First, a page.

Tuesday, August 7, 2018

Deepest Grief

I find Sunday’s reading from 2 Samuel to be one of the most moving passages of scripture. It is the story of Absalom’s death and his father David’s grief. I usually complain about how the lectionary butchers a long passage, giving us the basic narrative but leaving out the real essence of the entire passage, but this time they do a pretty good job. Still, I urge you to read the whole of 2 Samuel 18. If you read the whole thing, you get a better sense of the grief and agony that David experiences when he hears of his son’s death.

First, a little background from 2 Samuel 13-17. Absalom was David’s son. He had a sister whose name was Tamar, with whom his half-brother Amnon fell in love. Amnon was obsessed with Tamar, but, of course, he could not have her because such a thing was an abomination. So Amnon concocted a scheme by which he pretended to be ill, asked his father David to send Tamar to nurse him back to health, and, when they were alone, he seized her and raped her. Then, disgusted with her and with himself for his misdeed, Amnon sent Tamar away in shame.

Tamar’s brother Absalom was furious. For two years, he plotted his revenge. One night at a sheep-shearing festival, Absalom killed Amnon and then fled away. For two more years, he lived in exile until he got word that David, although angry, would not harm him. He returned to Jerusalem where, for two more years, he lived but was not allowed to see his father, the king. After two more years, David called Absalom into his presence, and it seemed as if they were reconciled. Over the following four years, Absalom would sit at the gate and serve as a surrogate judge for the people, helping them solve their problems and endearing himself to them.

During that time, it became clear to Absalom and David that the people’s heart belonged to Absalom. The son plotted against the father, and, under the guise of offering a sacrifice in Hebron, Absalom went out and sent messengers through the people, telling them to proclaim “Absalom is king” when the trumpets blew. The conspiracy grew until it became clear that David and his loyal followers were vastly outnumbered. They fled Jerusalem, and Absalom took over the throne.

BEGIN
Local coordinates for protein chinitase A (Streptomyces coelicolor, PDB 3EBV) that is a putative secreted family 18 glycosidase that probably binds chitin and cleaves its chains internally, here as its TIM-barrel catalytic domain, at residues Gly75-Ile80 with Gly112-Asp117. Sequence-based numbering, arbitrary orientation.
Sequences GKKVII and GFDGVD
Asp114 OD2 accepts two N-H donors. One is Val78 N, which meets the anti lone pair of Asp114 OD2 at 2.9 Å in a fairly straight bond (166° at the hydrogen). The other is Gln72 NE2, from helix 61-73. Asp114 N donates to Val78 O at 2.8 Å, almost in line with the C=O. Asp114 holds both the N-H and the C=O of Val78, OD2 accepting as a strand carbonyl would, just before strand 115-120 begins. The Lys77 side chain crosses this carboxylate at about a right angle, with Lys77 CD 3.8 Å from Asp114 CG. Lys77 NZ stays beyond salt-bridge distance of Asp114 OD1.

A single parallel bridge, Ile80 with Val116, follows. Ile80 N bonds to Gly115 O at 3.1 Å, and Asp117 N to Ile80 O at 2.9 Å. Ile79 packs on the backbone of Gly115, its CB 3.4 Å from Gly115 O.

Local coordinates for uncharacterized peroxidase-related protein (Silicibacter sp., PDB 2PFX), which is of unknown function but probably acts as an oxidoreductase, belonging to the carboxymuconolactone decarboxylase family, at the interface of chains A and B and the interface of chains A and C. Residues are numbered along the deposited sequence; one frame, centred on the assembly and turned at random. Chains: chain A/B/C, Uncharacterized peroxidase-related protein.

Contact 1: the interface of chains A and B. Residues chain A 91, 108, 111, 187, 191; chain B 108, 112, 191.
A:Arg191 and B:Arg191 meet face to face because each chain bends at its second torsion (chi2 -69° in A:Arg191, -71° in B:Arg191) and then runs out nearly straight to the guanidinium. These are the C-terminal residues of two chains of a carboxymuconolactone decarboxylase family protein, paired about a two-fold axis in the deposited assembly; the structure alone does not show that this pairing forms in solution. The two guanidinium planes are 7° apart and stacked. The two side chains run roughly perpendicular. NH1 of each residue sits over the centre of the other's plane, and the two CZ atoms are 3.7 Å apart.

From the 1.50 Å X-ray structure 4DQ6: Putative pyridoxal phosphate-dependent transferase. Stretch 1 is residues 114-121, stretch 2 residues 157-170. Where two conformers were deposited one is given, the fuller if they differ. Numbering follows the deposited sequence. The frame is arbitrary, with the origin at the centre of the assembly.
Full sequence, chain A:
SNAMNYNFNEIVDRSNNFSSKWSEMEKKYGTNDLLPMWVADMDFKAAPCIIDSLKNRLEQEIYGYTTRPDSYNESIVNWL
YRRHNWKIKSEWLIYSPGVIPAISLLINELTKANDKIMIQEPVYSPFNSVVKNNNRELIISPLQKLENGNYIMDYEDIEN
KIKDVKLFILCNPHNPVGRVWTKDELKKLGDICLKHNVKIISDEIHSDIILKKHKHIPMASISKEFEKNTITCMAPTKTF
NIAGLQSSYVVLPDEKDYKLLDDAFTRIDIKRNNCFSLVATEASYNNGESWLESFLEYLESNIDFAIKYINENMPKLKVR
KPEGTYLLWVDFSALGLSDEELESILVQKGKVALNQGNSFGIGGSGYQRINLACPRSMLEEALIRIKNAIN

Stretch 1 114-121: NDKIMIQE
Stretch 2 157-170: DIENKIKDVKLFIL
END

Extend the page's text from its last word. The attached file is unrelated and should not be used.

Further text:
Skip ahead to Sunday’s reading. The king sent his troops out into battle, urging them not to harm Absalom. By chance, while riding through the deadly forest, Absalom got stuck in a tree with his feet dangling down toward the ground. News of his predicament reached the general, who asked why Absalom was not killed, and the soldier replied, “Even if I felt the weight of a thousand pieces of silver in my hand, I would not have hurt the king’s son because he ordered us not to harm him.” The general, knowing the necessity of the conspirator’s death, ordered his troops to surround him and kill him. News of his death was sent to David by two different messengers, only one of whom we read about in Sunday’s lesson. The first was Ahimaaz, son of Zadok, who gave news of the victory but withheld news of Absalom’s death. As we read that part of 2 Samuel 18, the suspense grows. We know the awful tidings that are on their way, and we know that David will be devastated, but we must wait along with the king.

Then, when the news comes, David is despondent. “O my son Absalom, my son, my son Absalom! Would that I had died instead of you!” And he went up to his room over the gate and wept.

The bitterness of his tears. The magnitude of his loss. His wish to have taken his son’s place. The confusing and conflicting feelings of anger, resentment, and betrayal along with relief, security, and victory. We hear that collision in David’s words. They are the hollow, longing, empty words of a parent who has lost a child. Even if we have not experienced a loss like that, even if we cannot imagine a grief that deep, David’s words help us see it, even if from a distance. Eric Whitacre composed a choral piece around David’s words, which makes me weep every time I hear it. And that’s what I’m supposed to do. We are supposed to weep with David because a victory like this one comes with an incredible cost, and the people of God are supposed to bear it.

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